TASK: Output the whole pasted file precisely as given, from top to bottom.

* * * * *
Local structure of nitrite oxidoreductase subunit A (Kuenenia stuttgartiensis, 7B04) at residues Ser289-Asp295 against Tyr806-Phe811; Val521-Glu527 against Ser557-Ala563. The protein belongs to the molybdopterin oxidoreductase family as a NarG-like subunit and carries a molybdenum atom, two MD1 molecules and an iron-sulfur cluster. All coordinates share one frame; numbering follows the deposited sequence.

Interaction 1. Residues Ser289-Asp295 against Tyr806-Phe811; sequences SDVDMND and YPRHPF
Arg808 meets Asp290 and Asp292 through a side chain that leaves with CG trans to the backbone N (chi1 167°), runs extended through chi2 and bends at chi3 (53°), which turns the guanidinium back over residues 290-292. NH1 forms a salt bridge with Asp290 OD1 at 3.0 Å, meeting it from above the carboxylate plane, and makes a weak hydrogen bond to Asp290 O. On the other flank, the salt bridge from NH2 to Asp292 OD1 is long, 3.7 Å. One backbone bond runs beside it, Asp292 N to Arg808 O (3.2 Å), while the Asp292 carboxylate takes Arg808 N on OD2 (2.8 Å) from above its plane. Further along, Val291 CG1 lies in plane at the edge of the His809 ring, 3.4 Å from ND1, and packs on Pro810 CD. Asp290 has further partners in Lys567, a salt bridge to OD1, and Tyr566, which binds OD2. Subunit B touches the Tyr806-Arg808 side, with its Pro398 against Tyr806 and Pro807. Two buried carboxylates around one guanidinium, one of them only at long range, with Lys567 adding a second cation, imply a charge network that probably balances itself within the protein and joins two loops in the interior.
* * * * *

Local structure of nitrite oxidoreductase subunit A (Kuenenia stuttgartiensis, 7B04) at residues Ser289-Asp295 against Tyr806-Phe811; Val521-Glu527 against Ser557-Ala563. The protein belongs to the molybdopterin oxidoreductase family as a NarG-like subunit and carries a molybdenum atom, two MD1 molecules and an iron-sulfur cluster. All coordinates share one frame; numbering follows the deposited sequence.

Interaction 1. Residues Ser289-Asp295 against Tyr806-Phe811; sequences SDVDMND and YPRHPF
Arg808 meets Asp290 and Asp292 through a side chain that leaves with CG trans to the backbone N (chi1 167°), runs extended through chi2 and bends at chi3 (53°), which turns the guanidinium back over residues 290-292. NH1 forms a salt bridge with Asp290 OD1 at 3.0 Å, meeting it from above the carboxylate plane, and makes a weak hydrogen bond to Asp290 O. On the other flank, the salt bridge from NH2 to Asp292 OD1 is long, 3.7 Å. One backbone bond runs beside it, Asp292 N to Arg808 O (3.2 Å), while the Asp292 carboxylate takes Arg808 N on OD2 (2.8 Å) from above its plane. Further along, Val291 CG1 lies in plane at the edge of the His809 ring, 3.4 Å from ND1, and packs on Pro810 CD. Asp290 has further partners in Lys567, a salt bridge to OD1, and Tyr566, which binds OD2. Subunit B touches the Tyr806-Arg808 side, with its Pro398 against Tyr806 and Pro807. Two buried carboxylates around one guanidinium, one of them only at long range, with Lys567 adding a second cation, imply a charge network that probably balances itself within the protein and joins two loops in the interior.